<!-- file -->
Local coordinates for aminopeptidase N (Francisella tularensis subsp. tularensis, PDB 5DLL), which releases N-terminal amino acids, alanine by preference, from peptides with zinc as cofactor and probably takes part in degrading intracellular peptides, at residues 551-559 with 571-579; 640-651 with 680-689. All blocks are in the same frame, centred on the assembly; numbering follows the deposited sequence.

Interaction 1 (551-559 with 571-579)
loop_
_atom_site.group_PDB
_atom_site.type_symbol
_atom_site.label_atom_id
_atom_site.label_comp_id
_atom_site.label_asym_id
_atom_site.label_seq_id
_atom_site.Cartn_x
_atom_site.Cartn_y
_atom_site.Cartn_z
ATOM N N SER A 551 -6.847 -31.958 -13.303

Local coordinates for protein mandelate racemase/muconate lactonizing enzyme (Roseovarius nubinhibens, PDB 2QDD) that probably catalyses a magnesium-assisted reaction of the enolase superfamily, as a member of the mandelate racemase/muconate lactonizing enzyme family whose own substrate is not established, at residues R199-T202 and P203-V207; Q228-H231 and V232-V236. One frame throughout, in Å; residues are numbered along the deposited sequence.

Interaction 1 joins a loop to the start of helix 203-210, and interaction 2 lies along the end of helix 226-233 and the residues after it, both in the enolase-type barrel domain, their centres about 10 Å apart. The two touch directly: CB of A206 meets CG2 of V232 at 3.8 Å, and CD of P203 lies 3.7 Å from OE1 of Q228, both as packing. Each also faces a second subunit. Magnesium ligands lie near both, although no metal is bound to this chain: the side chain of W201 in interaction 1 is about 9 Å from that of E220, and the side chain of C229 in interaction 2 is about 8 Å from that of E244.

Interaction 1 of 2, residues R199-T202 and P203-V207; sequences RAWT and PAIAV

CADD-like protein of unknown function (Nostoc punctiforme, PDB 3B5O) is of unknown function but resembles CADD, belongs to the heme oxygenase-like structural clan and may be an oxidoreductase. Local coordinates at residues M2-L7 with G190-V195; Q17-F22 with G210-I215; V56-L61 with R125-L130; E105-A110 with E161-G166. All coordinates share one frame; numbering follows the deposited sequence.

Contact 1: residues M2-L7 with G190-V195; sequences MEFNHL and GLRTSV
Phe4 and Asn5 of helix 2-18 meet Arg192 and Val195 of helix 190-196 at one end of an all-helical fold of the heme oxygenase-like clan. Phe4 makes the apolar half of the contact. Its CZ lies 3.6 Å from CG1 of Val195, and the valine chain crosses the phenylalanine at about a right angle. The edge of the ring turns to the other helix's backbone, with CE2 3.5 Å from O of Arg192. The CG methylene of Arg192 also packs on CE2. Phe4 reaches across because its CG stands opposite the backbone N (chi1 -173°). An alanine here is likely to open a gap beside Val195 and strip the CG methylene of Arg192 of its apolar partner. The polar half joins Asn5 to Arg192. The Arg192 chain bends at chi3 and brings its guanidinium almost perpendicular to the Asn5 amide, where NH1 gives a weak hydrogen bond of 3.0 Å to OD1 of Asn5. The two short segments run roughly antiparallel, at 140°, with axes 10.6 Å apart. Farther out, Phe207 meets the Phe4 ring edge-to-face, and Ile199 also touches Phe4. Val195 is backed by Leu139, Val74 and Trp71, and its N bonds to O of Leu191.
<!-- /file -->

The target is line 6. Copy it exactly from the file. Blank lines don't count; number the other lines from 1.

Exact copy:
_atom_site.label_atom_id